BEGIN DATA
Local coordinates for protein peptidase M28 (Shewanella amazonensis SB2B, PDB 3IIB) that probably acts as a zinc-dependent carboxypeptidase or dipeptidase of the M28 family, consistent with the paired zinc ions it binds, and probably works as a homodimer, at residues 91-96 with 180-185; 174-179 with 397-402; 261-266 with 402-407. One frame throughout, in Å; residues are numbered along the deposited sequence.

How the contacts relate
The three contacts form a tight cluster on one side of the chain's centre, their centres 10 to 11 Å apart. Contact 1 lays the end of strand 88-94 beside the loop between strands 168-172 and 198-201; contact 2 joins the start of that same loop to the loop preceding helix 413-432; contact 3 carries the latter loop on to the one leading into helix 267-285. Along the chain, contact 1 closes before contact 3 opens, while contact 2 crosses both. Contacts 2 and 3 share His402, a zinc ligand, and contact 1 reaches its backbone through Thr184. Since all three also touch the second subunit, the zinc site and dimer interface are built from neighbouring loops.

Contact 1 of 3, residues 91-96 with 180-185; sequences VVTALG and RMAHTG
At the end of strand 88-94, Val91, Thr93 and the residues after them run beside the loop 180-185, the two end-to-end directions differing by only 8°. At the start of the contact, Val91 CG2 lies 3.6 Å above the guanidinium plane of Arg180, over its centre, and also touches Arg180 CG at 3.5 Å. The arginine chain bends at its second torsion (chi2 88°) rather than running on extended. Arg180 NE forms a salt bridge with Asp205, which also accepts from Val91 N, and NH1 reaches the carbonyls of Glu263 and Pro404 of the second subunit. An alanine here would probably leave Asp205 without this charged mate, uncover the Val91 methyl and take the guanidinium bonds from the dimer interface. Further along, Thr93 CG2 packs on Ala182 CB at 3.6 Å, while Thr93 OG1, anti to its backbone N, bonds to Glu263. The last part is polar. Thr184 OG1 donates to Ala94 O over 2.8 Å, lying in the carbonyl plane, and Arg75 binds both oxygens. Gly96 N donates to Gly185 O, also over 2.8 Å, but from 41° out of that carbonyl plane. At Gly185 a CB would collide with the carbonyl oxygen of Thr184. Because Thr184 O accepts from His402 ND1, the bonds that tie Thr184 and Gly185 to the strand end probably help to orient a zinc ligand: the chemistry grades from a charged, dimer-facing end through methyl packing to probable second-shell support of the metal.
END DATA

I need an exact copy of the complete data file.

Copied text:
Local coordinates for protein peptidase M28 (Shewanella amazonensis SB2B, PDB 3IIB) that probably acts as a zinc-dependent carboxypeptidase or dipeptidase of the M28 family, consistent with the paired zinc ions it binds, and probably works as a homodimer, at residues 91-96 with 180-185; 174-179 with 397-402; 261-266 with 402-407. One frame throughout, in Å; residues are numbered along the deposited sequence.

How the contacts relate
The three contacts form a tight cluster on one side of the chain's centre, their centres 10 to 11 Å apart. Contact 1 lays the end of strand 88-94 beside the loop between strands 168-172 and 198-201; contact 2 joins the start of that same loop to the loop preceding helix 413-432; contact 3 carries the latter loop on to the one leading into helix 267-285. Along the chain, contact 1 closes before contact 3 opens, while contact 2 crosses both. Contacts 2 and 3 share His402, a zinc ligand, and contact 1 reaches its backbone through Thr184. Since all three also touch the second subunit, the zinc site and dimer interface are built from neighbouring loops.

Contact 1 of 3, residues 91-96 with 180-185; sequences VVTALG and RMAHTG
At the end of strand 88-94, Val91, Thr93 and the residues after them run beside the loop 180-185, the two end-to-end directions differing by only 8°. At the start of the contact, Val91 CG2 lies 3.6 Å above the guanidinium plane of Arg180, over its centre, and also touches Arg180 CG at 3.5 Å. The arginine chain bends at its second torsion (chi2 88°) rather than running on extended. Arg180 NE forms a salt bridge with Asp205, which also accepts from Val91 N, and NH1 reaches the carbonyls of Glu263 and Pro404 of the second subunit. An alanine here would probably leave Asp205 without this charged mate, uncover the Val91 methyl and take the guanidinium bonds from the dimer interface. Further along, Thr93 CG2 packs on Ala182 CB at 3.6 Å, while Thr93 OG1, anti to its backbone N, bonds to Glu263. The last part is polar. Thr184 OG1 donates to Ala94 O over 2.8 Å, lying in the carbonyl plane, and Arg75 binds both oxygens. Gly96 N donates to Gly185 O, also over 2.8 Å, but from 41° out of that carbonyl plane. At Gly185 a CB would collide with the carbonyl oxygen of Thr184. Because Thr184 O accepts from His402 ND1, the bonds that tie Thr184 and Gly185 to the strand end probably help to orient a zinc ligand: the chemistry grades from a charged, dimer-facing end through methyl packing to probable second-shell support of the metal.